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Looking past DeMarcus Cousins’ scowl: What the Warriors will learn about the ‘Big Kid’

Center DeMarcus Cousins, still rehabbing an Achilles’ injury as he watches games on the bench for the NBA-champion Golden State Warriors, got a chuckle Sunday night in Denver as he heard - loud and clear - from a nearby fan who said Cousins has “ruined the NBA.”
Center DeMarcus Cousins, still rehabbing an Achilles’ injury as he watches games on the bench for the NBA-champion Golden State Warriors, got a chuckle Sunday night in Denver as he heard - loud and clear - from a nearby fan who said Cousins has “ruined the NBA.” hamezcua@sacbee.com

DeMarcus Cousins is back in Northern California with the Golden State Warriors, having pitched the NBA champions on a one-year deal to prove he'll be an asset once 100 percent.

Within minutes of the news breaking Monday, my phone began to ring with friends and colleagues wanting to know what to expect from the four-time All-Star who is recovering from a torn Achilles tendon.

It was also a reminder I'll be forever connected to Cousins, whom I refer to as the "Big Kid," after covering him for nearly seven years in Sacramento, through his ups and downs and even a hot yoga class. On the road, a lot of media looked to me to break the ice for interviews. They heard the big man was unapproachable.

So in lieu of returning every message from the Bay Area and beyond, here are answers to some of your questions about life with Cousins.

Opinion

Cousins is sick of losing, so he's out to prove he can be part of a winner.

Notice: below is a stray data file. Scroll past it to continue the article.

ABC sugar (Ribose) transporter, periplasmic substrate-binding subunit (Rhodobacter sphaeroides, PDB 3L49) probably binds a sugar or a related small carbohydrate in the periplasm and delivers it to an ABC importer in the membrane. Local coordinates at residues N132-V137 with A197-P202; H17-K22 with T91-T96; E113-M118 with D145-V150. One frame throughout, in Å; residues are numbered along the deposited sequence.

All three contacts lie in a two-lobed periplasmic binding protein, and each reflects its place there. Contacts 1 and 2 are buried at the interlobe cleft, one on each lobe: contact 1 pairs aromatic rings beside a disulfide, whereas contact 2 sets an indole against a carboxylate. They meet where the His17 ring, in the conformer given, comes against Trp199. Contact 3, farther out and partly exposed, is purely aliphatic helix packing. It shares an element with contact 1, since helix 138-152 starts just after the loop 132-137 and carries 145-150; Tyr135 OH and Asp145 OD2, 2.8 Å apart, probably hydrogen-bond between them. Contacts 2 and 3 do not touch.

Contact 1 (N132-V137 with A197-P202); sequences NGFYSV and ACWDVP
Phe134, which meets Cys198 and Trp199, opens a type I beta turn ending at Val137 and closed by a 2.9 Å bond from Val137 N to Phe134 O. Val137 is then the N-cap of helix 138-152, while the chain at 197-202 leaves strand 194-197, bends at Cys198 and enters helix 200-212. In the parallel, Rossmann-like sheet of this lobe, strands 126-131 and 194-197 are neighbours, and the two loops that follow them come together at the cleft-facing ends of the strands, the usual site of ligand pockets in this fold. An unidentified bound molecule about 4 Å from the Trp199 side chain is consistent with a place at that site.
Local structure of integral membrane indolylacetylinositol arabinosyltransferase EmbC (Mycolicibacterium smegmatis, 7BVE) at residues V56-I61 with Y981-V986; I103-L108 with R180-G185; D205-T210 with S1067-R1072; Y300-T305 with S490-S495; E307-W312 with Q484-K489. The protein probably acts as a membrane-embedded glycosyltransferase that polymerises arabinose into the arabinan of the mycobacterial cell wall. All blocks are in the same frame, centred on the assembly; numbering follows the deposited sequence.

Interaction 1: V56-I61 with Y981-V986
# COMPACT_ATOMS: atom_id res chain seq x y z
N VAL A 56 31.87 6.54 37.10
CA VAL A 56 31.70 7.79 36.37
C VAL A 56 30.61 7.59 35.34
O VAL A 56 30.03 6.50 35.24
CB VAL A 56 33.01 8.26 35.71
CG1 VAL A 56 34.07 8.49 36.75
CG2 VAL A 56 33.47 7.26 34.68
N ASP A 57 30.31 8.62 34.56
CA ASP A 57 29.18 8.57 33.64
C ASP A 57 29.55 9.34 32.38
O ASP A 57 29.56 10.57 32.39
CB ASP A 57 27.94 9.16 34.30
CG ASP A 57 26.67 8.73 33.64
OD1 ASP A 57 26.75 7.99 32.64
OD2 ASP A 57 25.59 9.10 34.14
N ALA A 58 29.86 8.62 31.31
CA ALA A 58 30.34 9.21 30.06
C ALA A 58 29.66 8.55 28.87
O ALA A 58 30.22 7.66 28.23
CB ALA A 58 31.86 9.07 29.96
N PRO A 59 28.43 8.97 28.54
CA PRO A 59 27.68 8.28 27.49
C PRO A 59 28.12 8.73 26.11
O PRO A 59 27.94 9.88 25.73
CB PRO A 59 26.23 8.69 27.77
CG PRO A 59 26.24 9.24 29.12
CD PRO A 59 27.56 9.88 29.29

He reached out to the Warriors for a reason. Cousins has experienced only one winning season in the NBA, and that was cut short when he was injured in January. He missed his chance to play in the playoffs with New Orleans.

Some are skeptical about whether he'll fit with the Warriors' star-studded lineup. For a blueprint as to why he won't be a problem, look at his time with Team USA. Cousins wasn't the focal point, but because the team was winning, he fell in line and won a gold medal.

The Warriors are pretty much an Olympic or All-Star team, and the culture is similar to the one Cousins thrived in with the national squad.

And given he's on a one-year, $5.3 million deal, if there are any problems, the Warriors could simply cut him. That's not something Cousins wants.

Cousins can be moody, but he will be fair. I've been on the good and bad side with Cousins, but from Day One, I kept it real with him. Anyone who does that will get along fine with Cousins, even after disagreements.

Cousins can sniff out fake people pretty quickly. So if someone tries to run game on him, it won't work.

Cousins cares what you think about him. Perhaps he cares to a fault. He won't like it if someone who doesn't know him judges his character or his past issues with coaches and teammates.

Cousins values establishing trust and loyalty. Break that, and it's hard to get it back.

Cousins is funny. He has a great sense of humor. The Warriors have a fun locker room, and Cousins will fit in just fine with that.

He hasn't always been the easiest to get along with in the locker room, but there will not be the same distractions and dysfunction that defined his time in Sacramento.

Don't be surprised to see Cousins at a football game. He grew up a big Raiders fan (he actually wanted to be a football player before he grew to the height of an NBA player).

Cousins also loves high school football and supporting schools in the inner city. Maybe he'll show up at an Oakland Athletic League football game this fall.

The Warriors have one of the most talented big men in the NBA on the way. No one knows exactly what to expect or when to expect it, given the severity of the injury.

Just know this: Cousins is a big softie. Don't let the scowl fool you. The Big Kid has feelings, too.

Post-game, DeMarcus Cousins reflects on first time he had faced the Kings since they traded him to the Pelicans. New Orleans thumped the Kings 117-89.

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